The first event of HOWLoween Wolf Awareness Week, “The Beats Within: Comparing AI & Human Adaptations of ’Howl,’” took place on Zoom this Monday. Organized by Stanford Libraries, the presentation explored different interpretations of Allen Ginsberg’s iconic poem “Howl” by both foreign language translators and artificial intelligence (AI) systems.
“It’s an incredibly difficult poem to translate. It makes use of references, colloquialism, vernacular and different illusions. It’s an immensely challenging poem,” said Stanford Libraries Curator of Germanic Collections and Medieval Studies Kathleen Smith.
The difficulty of interpreting this poem is perhaps best displayed in how AI systems process the poem. Academic technology specialist Quinn Dombrowski showed attendees an ambiguous amalgamation of colors and creatures, and explained that it was an effort by AI to decipher the poem. It is a translation of the poem by a non-human entity that presents a completely different perspective on the work.
Similarly to how AI puts the poem in a new light, spoken language differences also uniquely frame the work. Even the translation of the poem’s title differs depending on language; in some, howl is translated as a verb, and in others, as a noun, the event speakers said. The German translation is “The Howl,” which Smith said “has a distancing effect and raises questions about how we interpret the original language of the poem.” In addition, the Hebrew translation adds a biblical aspect to the poem that cannot be found in the English version.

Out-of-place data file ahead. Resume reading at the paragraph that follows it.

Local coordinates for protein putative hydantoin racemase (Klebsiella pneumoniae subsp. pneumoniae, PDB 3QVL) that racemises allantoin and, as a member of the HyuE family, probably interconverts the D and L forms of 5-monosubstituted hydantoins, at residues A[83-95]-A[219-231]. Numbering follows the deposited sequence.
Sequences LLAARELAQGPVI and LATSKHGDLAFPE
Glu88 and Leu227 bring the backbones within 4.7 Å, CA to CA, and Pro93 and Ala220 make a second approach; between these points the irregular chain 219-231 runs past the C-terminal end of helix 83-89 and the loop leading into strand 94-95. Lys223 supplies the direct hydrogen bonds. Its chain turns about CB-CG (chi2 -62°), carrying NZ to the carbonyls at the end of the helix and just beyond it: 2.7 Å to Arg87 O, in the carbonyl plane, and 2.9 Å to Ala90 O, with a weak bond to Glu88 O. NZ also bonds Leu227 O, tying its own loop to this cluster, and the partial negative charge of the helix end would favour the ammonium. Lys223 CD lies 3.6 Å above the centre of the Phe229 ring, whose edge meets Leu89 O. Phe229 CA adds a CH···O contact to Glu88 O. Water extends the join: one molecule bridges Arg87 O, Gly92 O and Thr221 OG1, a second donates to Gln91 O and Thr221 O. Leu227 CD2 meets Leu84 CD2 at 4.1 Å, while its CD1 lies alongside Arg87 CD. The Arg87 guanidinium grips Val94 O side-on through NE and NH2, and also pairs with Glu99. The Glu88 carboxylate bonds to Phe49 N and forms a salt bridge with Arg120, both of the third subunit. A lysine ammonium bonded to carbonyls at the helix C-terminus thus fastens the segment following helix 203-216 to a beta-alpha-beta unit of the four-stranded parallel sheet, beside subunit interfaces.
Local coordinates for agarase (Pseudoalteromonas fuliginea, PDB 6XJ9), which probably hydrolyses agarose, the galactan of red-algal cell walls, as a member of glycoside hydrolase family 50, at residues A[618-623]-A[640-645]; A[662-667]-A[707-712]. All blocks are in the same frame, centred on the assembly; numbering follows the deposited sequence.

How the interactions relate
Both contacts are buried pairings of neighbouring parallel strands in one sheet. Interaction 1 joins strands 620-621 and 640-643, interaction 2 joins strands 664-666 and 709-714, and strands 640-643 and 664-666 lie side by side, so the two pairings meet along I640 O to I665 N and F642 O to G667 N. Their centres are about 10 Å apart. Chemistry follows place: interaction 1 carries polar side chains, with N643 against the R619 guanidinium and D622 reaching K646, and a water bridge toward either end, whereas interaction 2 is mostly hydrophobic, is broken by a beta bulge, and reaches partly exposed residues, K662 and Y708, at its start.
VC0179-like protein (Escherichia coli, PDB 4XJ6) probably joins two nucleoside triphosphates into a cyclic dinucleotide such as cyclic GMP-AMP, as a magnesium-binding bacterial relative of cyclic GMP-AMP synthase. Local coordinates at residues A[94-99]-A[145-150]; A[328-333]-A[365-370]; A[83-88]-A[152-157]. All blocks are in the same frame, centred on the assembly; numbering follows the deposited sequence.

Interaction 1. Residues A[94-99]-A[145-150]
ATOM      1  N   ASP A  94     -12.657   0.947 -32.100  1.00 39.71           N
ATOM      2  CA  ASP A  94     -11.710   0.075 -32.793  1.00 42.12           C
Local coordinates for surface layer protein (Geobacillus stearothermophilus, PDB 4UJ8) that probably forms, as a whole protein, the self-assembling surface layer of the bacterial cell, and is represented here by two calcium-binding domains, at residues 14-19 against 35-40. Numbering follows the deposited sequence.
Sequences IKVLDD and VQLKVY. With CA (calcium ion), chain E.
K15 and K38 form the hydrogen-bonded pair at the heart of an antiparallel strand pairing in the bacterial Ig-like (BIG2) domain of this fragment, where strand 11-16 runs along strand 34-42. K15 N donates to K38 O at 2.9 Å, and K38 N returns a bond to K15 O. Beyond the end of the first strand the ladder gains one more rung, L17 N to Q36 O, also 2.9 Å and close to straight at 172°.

Smith also mentioned how the cultural context and identity of a translator can affect the translation. For example, readers interpret the first ever translation of the poem by Fernando Alegría with underlying political meaning, because Alegría was an activist and the leading voice of the Chilean community in exile in the US.
Other examples of culturally-informed translations are Fernanda Pivano’s Italian translation, which created a sentiment of anti-fascist resistance, and the Polish translation, in which the word queer was translated as “odd,” rather than “gay,” to reclaim an insulting term and create a poem of LGBTQ+ pride, Smith said. Smith added that translations are not static — even translations of the poem in the same language can shift in meaning throughout time.
The myriad of different interpretations of “Howl” generated through language translation were what inspired Dombrowski to explore computer analysis of the text.
“It takes all the knowledge that it has of English text and then fine-tunes the probabilities of different words based on the text that you retrain it on,” Dombrowski said, explaining the software analysis process. Programs like GPT-2, VQGAN and CLIP were used to analyze the poem.
Trained using texts of other poets or television shows, AI generated its own translation and illustration of “Howl.” Some AI translations retained the poetic nature of the text, some added comical elements and one even produced a lyrical speech spoken by Jabba the Hutt.
But not all of the AI interpretations were engaging — some were repetitive or nonsensical. Others reflected human bias and discrimination. These versions occurred because the training data had human “biases baked into the algorithms,” Dombrowski said.
These biased iterations showed that although we live in a society that is becoming increasingly reliant on AI, it is important to remember that our systems can be faulty. The computer does not actually know anything other than what it has been fed.
“While AI can be hilarious to laugh at, it’s worth being wary and thoughtful before adopting it in any way as a substitute for human judgement or even as a supplement to it,” Dombrowski said.
Even then, it is fascinating to see the many afterlives of one iconic poem, now even being produced by technology that allows for interpretation beyond human capabilities. The intricacies of Ginsberg’s poem allow both human and non-human readers to translate it uniquely and yield a sense of immortality to the work.